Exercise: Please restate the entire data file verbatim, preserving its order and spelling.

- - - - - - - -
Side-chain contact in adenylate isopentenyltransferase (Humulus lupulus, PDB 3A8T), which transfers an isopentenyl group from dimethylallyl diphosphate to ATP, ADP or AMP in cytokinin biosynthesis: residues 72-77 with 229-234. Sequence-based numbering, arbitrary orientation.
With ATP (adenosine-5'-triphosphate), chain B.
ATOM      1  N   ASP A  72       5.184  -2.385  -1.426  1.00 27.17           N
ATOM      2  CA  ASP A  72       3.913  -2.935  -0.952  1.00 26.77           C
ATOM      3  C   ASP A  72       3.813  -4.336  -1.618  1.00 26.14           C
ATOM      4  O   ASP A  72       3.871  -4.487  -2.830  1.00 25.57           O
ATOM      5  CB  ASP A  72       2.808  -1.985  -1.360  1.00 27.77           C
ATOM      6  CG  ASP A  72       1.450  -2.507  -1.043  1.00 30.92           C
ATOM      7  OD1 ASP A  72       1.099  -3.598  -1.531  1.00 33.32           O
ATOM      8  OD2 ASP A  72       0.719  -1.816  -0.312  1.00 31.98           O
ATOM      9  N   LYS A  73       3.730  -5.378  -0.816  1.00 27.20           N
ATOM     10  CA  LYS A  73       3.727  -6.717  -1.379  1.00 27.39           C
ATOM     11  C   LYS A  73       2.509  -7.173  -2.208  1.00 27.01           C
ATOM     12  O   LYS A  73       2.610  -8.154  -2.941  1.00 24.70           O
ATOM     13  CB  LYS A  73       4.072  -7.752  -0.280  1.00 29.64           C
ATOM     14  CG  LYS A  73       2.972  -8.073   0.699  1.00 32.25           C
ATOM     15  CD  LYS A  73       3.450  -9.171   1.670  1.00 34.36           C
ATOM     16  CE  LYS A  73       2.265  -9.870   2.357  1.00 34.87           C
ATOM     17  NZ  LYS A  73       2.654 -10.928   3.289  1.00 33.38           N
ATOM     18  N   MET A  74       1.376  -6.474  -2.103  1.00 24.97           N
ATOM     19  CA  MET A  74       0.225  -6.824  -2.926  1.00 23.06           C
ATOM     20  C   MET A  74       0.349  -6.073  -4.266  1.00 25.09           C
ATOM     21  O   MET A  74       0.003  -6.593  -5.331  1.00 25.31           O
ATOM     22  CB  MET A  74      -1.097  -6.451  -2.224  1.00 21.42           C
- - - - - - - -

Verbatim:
Side-chain contact in adenylate isopentenyltransferase (Humulus lupulus, PDB 3A8T), which transfers an isopentenyl group from dimethylallyl diphosphate to ATP, ADP or AMP in cytokinin biosynthesis: residues 72-77 with 229-234. Sequence-based numbering, arbitrary orientation.
With ATP (adenosine-5'-triphosphate), chain B.
ATOM      1  N   ASP A  72       5.184  -2.385  -1.426  1.00 27.17           N
ATOM      2  CA  ASP A  72       3.913  -2.935  -0.952  1.00 26.77           C
ATOM      3  C   ASP A  72       3.813  -4.336  -1.618  1.00 26.14           C
ATOM      4  O   ASP A  72       3.871  -4.487  -2.830  1.00 25.57           O
ATOM      5  CB  ASP A  72       2.808  -1.985  -1.360  1.00 27.77           C
ATOM      6  CG  ASP A  72       1.450  -2.507  -1.043  1.00 30.92           C
ATOM      7  OD1 ASP A  72       1.099  -3.598  -1.531  1.00 33.32           O
ATOM      8  OD2 ASP A  72       0.719  -1.816  -0.312  1.00 31.98           O
ATOM      9  N   LYS A  73       3.730  -5.378  -0.816  1.00 27.20           N
ATOM     10  CA  LYS A  73       3.727  -6.717  -1.379  1.00 27.39           C
ATOM     11  C   LYS A  73       2.509  -7.173  -2.208  1.00 27.01           C
ATOM     12  O   LYS A  73       2.610  -8.154  -2.941  1.00 24.70           O
ATOM     13  CB  LYS A  73       4.072  -7.752  -0.280  1.00 29.64           C
ATOM     14  CG  LYS A  73       2.972  -8.073   0.699  1.00 32.25           C
ATOM     15  CD  LYS A  73       3.450  -9.171   1.670  1.00 34.36           C
ATOM     16  CE  LYS A  73       2.265  -9.870   2.357  1.00 34.87           C
ATOM     17  NZ  LYS A  73       2.654 -10.928   3.289  1.00 33.38           N
ATOM     18  N   MET A  74       1.376  -6.474  -2.103  1.00 24.97           N
ATOM     19  CA  MET A  74       0.225  -6.824  -2.926  1.00 23.06           C
ATOM     20  C   MET A  74       0.349  -6.073  -4.266  1.00 25.09           C
ATOM     21  O   MET A  74       0.003  -6.593  -5.331  1.00 25.31           O
ATOM     22  CB  MET A  74      -1.097  -6.451  -2.224  1.00 21.42           C